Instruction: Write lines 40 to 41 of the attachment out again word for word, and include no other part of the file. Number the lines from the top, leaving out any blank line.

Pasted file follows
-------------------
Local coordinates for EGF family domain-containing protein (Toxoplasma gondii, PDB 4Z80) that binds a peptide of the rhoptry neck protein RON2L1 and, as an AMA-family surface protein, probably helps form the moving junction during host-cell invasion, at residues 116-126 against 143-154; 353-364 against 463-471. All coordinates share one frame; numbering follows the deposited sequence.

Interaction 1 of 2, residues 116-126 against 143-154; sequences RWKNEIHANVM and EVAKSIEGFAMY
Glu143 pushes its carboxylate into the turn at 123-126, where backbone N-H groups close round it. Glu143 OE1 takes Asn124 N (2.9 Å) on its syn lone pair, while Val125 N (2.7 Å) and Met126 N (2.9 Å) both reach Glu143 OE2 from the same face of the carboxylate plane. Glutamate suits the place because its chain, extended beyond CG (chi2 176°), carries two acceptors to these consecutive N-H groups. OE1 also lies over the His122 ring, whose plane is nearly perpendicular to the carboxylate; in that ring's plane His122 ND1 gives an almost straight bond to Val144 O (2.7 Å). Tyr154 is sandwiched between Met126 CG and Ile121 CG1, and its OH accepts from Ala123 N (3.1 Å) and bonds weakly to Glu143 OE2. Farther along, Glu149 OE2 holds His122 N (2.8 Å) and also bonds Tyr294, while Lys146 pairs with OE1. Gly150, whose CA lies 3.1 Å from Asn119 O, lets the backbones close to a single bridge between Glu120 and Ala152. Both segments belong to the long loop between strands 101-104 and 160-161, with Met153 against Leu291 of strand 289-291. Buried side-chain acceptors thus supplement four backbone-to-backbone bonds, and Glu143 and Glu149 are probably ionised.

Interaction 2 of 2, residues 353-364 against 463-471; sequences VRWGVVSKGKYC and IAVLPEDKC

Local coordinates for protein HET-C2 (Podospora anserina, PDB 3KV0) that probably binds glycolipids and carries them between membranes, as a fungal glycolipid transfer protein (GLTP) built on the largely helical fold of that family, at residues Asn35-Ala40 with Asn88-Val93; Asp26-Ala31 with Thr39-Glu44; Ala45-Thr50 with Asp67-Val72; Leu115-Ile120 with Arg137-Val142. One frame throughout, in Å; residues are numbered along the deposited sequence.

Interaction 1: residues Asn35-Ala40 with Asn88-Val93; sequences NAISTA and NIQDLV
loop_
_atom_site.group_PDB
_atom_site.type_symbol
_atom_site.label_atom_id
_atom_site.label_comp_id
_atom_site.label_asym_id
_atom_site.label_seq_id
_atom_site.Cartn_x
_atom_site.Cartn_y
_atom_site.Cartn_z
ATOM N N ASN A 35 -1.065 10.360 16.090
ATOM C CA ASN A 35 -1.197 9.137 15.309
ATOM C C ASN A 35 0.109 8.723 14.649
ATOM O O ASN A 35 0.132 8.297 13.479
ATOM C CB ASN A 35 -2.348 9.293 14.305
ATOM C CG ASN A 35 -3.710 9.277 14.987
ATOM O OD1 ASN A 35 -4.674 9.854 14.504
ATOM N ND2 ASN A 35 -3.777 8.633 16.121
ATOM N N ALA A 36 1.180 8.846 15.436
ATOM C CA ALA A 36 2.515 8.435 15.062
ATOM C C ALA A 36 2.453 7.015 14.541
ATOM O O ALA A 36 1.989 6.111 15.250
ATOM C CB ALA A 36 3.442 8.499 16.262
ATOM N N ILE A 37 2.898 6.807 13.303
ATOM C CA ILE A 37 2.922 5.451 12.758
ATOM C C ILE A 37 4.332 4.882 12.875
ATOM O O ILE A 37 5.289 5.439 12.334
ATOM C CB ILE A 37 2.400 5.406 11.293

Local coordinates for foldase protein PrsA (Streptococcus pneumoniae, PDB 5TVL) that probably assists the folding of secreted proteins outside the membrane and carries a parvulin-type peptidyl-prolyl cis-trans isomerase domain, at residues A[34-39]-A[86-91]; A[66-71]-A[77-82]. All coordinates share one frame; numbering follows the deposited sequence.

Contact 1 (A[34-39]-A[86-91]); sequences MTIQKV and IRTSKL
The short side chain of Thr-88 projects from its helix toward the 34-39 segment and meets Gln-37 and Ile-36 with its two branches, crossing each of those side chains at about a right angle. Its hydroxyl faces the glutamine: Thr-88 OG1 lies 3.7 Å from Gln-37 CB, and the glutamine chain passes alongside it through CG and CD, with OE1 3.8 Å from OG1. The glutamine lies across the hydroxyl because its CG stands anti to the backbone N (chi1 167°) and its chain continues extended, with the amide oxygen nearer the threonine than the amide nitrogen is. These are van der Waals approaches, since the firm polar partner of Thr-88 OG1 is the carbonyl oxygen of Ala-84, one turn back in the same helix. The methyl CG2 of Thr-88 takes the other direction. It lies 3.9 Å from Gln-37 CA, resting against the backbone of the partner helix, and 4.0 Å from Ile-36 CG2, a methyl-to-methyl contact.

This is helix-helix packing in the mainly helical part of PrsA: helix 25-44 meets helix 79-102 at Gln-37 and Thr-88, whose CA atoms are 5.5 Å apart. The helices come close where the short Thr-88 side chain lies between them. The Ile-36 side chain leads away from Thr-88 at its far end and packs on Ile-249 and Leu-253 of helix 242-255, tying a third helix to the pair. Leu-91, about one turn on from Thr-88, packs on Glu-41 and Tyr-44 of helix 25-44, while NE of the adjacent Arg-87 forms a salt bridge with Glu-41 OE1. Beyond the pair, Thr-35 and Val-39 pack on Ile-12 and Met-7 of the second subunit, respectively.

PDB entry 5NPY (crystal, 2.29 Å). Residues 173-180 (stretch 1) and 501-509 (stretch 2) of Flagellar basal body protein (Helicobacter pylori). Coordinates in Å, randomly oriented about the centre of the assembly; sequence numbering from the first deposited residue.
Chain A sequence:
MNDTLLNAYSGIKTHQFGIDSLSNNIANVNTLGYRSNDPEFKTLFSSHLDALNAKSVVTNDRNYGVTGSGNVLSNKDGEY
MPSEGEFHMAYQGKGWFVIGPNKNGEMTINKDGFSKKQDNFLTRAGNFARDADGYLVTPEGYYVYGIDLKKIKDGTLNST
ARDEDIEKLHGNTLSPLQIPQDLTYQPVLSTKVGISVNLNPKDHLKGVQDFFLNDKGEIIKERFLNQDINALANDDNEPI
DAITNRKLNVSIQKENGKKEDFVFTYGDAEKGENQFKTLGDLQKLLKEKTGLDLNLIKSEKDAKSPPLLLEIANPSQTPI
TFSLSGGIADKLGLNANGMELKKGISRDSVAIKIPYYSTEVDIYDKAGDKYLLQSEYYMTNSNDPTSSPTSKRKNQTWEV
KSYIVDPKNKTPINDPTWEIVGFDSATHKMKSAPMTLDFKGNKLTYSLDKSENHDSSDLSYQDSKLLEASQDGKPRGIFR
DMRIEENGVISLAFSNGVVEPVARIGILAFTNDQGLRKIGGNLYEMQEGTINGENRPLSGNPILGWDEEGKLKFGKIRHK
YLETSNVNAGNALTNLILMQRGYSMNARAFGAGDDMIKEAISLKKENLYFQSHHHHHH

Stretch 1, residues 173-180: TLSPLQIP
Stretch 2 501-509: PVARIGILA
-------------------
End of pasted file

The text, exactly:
Chain A sequence:
MNDTLLNAYSGIKTHQFGIDSLSNNIANVNTLGYRSNDPEFKTLFSSHLDALNAKSVVTNDRNYGVTGSGNVLSNKDGEY